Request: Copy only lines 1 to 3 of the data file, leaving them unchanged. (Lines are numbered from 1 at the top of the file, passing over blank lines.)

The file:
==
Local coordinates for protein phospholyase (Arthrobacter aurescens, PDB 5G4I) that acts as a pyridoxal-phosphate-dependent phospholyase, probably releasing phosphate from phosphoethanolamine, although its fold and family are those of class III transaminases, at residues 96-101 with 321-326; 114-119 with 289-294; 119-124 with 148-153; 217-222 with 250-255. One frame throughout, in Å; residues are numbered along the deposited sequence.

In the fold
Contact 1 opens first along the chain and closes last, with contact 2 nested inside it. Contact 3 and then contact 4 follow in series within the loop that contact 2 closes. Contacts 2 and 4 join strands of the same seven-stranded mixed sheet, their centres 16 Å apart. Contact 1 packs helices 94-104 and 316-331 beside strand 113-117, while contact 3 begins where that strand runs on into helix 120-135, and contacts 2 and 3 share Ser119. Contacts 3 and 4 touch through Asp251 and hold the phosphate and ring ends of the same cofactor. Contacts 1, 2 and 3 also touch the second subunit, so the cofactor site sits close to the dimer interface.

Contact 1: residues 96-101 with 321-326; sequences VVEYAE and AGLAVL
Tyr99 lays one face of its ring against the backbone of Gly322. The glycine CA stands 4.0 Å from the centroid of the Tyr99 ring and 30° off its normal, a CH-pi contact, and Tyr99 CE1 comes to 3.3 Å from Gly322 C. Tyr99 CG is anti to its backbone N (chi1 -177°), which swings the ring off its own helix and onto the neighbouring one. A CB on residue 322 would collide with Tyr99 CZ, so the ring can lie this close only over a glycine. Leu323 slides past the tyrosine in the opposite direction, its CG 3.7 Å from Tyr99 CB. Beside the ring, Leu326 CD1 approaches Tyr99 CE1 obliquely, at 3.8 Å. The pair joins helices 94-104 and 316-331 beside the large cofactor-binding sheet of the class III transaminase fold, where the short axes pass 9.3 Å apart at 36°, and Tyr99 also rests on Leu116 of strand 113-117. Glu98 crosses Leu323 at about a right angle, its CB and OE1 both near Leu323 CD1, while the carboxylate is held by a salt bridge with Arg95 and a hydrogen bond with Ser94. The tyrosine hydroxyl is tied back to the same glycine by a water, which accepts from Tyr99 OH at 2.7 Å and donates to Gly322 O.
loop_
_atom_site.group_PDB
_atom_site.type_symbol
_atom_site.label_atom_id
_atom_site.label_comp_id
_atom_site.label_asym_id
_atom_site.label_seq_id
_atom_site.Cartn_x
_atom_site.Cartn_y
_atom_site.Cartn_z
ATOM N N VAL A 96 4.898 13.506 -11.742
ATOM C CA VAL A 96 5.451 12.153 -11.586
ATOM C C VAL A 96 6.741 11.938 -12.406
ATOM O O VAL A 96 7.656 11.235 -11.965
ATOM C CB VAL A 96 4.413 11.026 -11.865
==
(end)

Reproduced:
Local coordinates for protein phospholyase (Arthrobacter aurescens, PDB 5G4I) that acts as a pyridoxal-phosphate-dependent phospholyase, probably releasing phosphate from phosphoethanolamine, although its fold and family are those of class III transaminases, at residues 96-101 with 321-326; 114-119 with 289-294; 119-124 with 148-153; 217-222 with 250-255. One frame throughout, in Å; residues are numbered along the deposited sequence.

In the fold
Contact 1 opens first along the chain and closes last, with contact 2 nested inside it. Contact 3 and then contact 4 follow in series within the loop that contact 2 closes. Contacts 2 and 4 join strands of the same seven-stranded mixed sheet, their centres 16 Å apart. Contact 1 packs helices 94-104 and 316-331 beside strand 113-117, while contact 3 begins where that strand runs on into helix 120-135, and contacts 2 and 3 share Ser119. Contacts 3 and 4 touch through Asp251 and hold the phosphate and ring ends of the same cofactor. Contacts 1, 2 and 3 also touch the second subunit, so the cofactor site sits close to the dimer interface.